|Guest lecture: NGS in the clinic and genetic counseling.|
|Journal club: “How does gene expression change during human embryo development? Visualizing RNA-seq results” (Xue et al., 2013)|
|Computer lab: Introduction to CyVerse; aligning sequencing reads|
|Wet lab: Preparing light chambers; growing plants to test effect of light environment.|
|4 and 5||Computer lab: Introduction to R; differential gene expression analysis|
|Wet lab: Scoring the effect of light on plant phenotype|
|6||Lecture: Performing qRT-PCR||R script files|
|Guest lecture: NGS applications in research (ChIP-Seq)|
|Computer lab: GO analysis and making sense of the data|
|Discussion: Formulating hypotheses and project selection|
|7||Peer review and finalization of research proposals|
|8–12||Wet lab: Supervised independent research||Literature review and written proposal; theory exam|
|13||Completion of research and poster preparation|
|14||Poster feedback; peer review; finalization; printing|
|15||Departmental poster presentation||Poster presentation|
|16||No class||Gene expression analysis with R assignment; lab notebooks|
Broadly, the class was divided into two lab modules, one computational and the other a wet lab, with significant overlap between the two. Group work and discussion was strongly encouraged at all steps; however, students were expected to plan and execute their own independent experiments within any given group. Assessment activities included both individual and pair grades.
The Arabidopsis genome contains more than 25,000 coding genes (Arabidopsis Genome Initiative, 2000). RNA-seq can be used to assess the expression level of each of these genes simultaneously by collecting millions of sequencing reads of cDNA template generated from the RNA from an Arabidopsis tissue sample. The relative number of reads that match a given gene is used as a measure of transcript abundance (Nagalakshmi et al., 2008; Wilhelm et al., 2008). Such RNA-seq data sets are typically extremely large and present a daunting challenge to a novice student: How do you make sense of tens of millions of reads that originate from tens of thousands of genes to find biologically important changes in gene expression across different tissue samples? Students were guided through all aspects of this big data analysis using a combination of free, online cybercomputing infrastructure provided by CyVerse (previously iPlant) and local R-based coding on student or departmental laptops (Goff et al., 2011; R Core Team, 2015). This approach isolated the largest data files and computational steps to remote servers and avoided many of the difficulties encountered by others in teaching the Linux command line (Peterson et al., 2015). However, unlike other approaches to teach RNA-seq—notably the much-simplified Green Line of the DNA Subway developed by the DNA Learning Center (https://dnasubway.cyverse.org)—our course still guided students through all steps of data analysis and genome read alignment, with an emphasis on graphical interpretations of the data and biological meaning. Our analysis pipeline is shown in Figure 2A. Quality assessment of reads using FastQC, alignment to the genome with TopHat, and counting reads over a given gene with HTSeq were performed using the Discovery Environment in CyVerse (Trapnell et al., 2009; Goff et al., 2011; Anders et al., 2014). The longest computational steps (read alignment and counts) were set to run as homework exercises to be ready for the next class period.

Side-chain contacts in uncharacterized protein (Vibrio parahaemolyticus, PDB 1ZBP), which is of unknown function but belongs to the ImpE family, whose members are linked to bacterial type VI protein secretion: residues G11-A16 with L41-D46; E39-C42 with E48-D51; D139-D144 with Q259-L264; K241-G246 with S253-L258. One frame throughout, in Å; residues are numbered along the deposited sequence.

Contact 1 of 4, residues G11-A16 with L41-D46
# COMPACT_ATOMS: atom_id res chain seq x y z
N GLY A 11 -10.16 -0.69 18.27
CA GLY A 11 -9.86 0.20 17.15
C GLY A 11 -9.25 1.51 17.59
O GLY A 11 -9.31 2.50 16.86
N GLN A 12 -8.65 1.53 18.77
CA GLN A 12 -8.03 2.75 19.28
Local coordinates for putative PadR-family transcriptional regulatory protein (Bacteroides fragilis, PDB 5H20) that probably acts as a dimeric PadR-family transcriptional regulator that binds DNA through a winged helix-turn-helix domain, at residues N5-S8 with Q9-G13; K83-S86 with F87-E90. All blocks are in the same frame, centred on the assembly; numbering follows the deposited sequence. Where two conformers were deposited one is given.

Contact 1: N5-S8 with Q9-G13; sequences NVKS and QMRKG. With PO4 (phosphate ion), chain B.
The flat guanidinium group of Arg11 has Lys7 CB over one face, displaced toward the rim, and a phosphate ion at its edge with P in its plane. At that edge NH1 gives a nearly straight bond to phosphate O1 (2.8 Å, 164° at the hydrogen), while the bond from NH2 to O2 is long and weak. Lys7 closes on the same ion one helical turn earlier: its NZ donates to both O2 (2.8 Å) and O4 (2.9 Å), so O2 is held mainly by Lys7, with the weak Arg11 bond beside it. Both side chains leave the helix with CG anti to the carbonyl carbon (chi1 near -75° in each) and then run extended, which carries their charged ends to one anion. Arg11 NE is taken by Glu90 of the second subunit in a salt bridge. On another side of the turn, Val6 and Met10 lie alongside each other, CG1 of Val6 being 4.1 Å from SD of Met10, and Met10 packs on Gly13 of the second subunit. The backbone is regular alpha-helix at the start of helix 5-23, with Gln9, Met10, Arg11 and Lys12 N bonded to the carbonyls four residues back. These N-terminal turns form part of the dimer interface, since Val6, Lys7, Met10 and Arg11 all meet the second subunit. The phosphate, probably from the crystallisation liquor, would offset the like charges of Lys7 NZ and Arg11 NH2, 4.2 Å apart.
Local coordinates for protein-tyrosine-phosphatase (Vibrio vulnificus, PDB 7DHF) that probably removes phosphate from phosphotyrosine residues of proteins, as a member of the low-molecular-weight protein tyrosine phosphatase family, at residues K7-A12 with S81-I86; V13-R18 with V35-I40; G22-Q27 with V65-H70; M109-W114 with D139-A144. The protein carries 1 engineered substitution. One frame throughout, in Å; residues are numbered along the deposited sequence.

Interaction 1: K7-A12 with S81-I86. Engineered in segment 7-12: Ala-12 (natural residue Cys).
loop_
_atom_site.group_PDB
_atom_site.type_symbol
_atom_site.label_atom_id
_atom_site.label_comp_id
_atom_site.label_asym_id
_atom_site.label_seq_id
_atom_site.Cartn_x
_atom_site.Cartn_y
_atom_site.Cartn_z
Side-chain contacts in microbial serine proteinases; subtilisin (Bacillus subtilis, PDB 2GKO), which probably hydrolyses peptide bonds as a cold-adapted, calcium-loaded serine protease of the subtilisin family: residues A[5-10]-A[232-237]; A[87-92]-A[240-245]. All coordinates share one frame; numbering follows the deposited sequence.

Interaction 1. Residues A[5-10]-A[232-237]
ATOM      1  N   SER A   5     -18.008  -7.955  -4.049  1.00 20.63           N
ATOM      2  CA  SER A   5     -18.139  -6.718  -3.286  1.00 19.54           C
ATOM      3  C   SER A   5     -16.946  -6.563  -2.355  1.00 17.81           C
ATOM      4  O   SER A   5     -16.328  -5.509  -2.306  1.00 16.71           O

One of the best ways to make RNA-seq analysis feel less abstract is to visualize it. To do this, students completed an in-class tutorial in pairs using the Integrated Genome Browser to view read alignments to the genome (Freese et al., 2016). This tutorial was intended to serve as a discussion platform of the Arabidopsis genome, gene nomenclature in Arabidopsis, and how to use TAIR as a resource for finding information on any given gene. For this tutorial, we directed students to genetic intervals that included genes with altered gene expression level across environmental treatments, whose functions matched phenotypic data that the students had collected (Figure 2, B and C). Implementing this particular tutorial required downloading a large representative bam alignment file and its index for both a control and an environmental treatment sample. These files were provided for students on an external USB drive. Otherwise, students needed only to download the very small count files generated by HTSeq for downstream analysis in R. Alternatively, tutorials provided in CyVerse explained how to acquire a URL for the bam alignment file for use with the Integrative Genomics Viewer (Robinson et al., 2011).